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The old yellow lighthouse is one of Omø's most visited places.

We are proud of the beautiful guy and it is no joke that the island's slogan for many years has been:

Omø - The lighthouse in the Great Belt



Omø Lighthouse is 22 meters high and has always been an angle lighthouse.

The tower is round, walled and freestanding with 2 residential buildings and outbuildings around a courtyard. Both homes and the outbuildings are today privately owned.


The lighthouse was closed to visitors in 2005 for safety reasons, but the lighthouse can still be viewed from the outside.

Sometimes days are arranged when it is possible to enter the lighthouse. 

The House of History is responsible for the arrangements.


Omø Lighthouse was built in 1893-94. 


An angle beacon is typically used for passage. From different angles, the lighthouse lights up with different colors, according to which the ships (today mostly yachtsmen) can navigate.


Omø Lighthouse lights up, depending on the angle from which it is viewed, with white, green and red light respectively.


From the start, the lighthouse had a fixed lens apparatus and a burner with 3 wicks. The burner was replaced in 1923 with an "autoform" glow net burner by the English manufacturer Chance Brothers.



In the summer of 2001, Omø Lighthouse became nationally known when Politiken journalist Nils Thorsen lived in the lighthouse keeper's residence for a month and from there delivered a daily article about Omø and the people of Omø seen through the eyes of a 'forcibly displaced' city dweller.

In 2019, the lighthouse was chosen together with four other Danish lighthouses to feature on PostNord's stamps.

The stamp was of course sold at Omø's local grocery store - Let-Køb.


In a period between 1928 and 1940, a lighthouse keeper, Jacob Carl Nielsen, lived in the lighthouse keeper's residence on Omø. He was born in 1880, and in 1928 had been moved to Omø from a job as butler and cook at Skagen's Rev Lighthouse. Jacob and his family originally came from Læsø.

Jacob Carl Nielsen was set ashore on the beach off Omø lighthouse and had to find a new life here together with his wife and five children.

In order to do his job as a lighthouse keeper, you were entitled to a white work uniform issued by the lighthouse service. On a daily basis, you wore a uniform that you could move around in and that was suitable for guard and cleaning work. But if you wanted to be nice, and if you wanted to represent the fire force, you wore the black uniform with the beautiful cap.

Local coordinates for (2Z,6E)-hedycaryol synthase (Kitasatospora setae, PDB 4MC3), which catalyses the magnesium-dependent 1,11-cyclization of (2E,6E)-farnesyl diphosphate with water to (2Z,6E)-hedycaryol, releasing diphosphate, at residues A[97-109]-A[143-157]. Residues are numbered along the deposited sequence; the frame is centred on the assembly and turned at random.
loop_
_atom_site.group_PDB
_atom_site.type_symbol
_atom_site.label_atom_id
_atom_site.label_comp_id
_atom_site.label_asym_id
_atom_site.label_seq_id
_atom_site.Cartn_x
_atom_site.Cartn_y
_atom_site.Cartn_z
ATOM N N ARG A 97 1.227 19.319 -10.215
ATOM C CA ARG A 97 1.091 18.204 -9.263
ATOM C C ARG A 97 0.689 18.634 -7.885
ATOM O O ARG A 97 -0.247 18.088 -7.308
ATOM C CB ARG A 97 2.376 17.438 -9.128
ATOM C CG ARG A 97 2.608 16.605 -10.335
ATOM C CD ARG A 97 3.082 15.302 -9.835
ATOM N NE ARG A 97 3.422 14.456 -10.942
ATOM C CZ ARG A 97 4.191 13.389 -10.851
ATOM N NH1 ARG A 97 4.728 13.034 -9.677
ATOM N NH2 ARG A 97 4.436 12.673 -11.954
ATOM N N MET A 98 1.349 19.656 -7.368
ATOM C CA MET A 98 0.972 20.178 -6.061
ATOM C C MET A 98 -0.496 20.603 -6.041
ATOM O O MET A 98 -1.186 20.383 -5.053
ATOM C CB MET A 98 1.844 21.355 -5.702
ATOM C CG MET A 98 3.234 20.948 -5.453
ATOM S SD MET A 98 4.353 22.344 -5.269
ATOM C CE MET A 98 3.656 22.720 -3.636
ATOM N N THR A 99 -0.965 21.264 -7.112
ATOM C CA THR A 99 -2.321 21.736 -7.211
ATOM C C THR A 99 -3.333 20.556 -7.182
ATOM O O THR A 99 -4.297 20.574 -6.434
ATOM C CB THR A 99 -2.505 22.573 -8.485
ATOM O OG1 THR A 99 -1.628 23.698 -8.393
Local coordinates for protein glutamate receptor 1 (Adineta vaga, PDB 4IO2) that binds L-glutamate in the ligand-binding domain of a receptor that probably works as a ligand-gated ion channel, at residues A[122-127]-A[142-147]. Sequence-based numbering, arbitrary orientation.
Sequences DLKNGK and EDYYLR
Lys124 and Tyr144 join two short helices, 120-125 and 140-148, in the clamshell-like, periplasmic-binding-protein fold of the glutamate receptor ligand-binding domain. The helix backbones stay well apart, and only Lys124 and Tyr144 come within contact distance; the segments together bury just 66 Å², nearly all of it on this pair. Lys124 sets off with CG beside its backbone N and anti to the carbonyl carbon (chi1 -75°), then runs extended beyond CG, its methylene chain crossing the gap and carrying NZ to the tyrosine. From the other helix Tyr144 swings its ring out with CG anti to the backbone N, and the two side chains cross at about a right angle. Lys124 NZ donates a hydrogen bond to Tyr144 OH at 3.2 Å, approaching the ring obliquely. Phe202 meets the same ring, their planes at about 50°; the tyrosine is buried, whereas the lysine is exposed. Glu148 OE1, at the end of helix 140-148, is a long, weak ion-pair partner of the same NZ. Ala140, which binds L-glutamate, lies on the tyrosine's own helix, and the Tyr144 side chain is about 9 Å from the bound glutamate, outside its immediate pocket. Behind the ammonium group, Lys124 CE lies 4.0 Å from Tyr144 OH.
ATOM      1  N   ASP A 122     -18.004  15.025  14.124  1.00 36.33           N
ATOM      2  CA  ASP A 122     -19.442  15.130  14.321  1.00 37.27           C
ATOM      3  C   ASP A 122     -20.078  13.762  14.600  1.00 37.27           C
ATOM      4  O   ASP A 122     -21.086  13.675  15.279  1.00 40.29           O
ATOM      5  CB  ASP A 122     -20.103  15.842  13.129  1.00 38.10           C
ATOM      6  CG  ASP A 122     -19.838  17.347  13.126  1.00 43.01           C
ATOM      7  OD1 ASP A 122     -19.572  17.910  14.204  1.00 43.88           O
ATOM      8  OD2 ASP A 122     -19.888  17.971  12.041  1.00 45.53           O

Now it was that Jacob had a big head - cap size 58. And when one day he felt that now was the time to replace the old exit cap, he grabbed the pen and wrote an application to the fire service.

However, some time had to pass before the answer came from Copenhagen. The reason was that they didn't have such a large cap lying around in the warehouse at the fire brigade. And even if the largest specimen was found, the possibility of sewing a wedge was not possible. There was simply nothing else for the man from Omø to have a brand new cap.

This new cap had to be sewn by the creature's own seamstress, and fabric had to be ordered home, so it took about a year before Jacob got his new cap with the mail boat. It was a big day for Jakob and for the small family on Omø.

A good month after the arrival of the new cap, however, Jacob fell ill and was admitted to Skælskør hospital. A few months later he was transferred to the Rigshospitalet in Copenhagen, and was thus lying in his living room there on 15 July 1940, when the Germans at At 2.20 a.m., Copenhagen was bombed from the air.

It became too much for Jacob's heart, and a few days later you could read in the Sorø Amts Tidende that Jacob Carl Nielsen had passed away. He was scared to death!

If Jacob had a problem, the lighthouse keeper got it in earnest now. Because now you were left with a brand new cap - in a large size on top of that - which no one could use, and certainly not Jacob's replacement, who had quite a small head.

Now what to do with the very large cap? Evil tongues say that it is still lying on a shelf in Copenhagen, gathering dust, because heads as big as those that could be displayed on Omø have not been seen since in the entire fire force.

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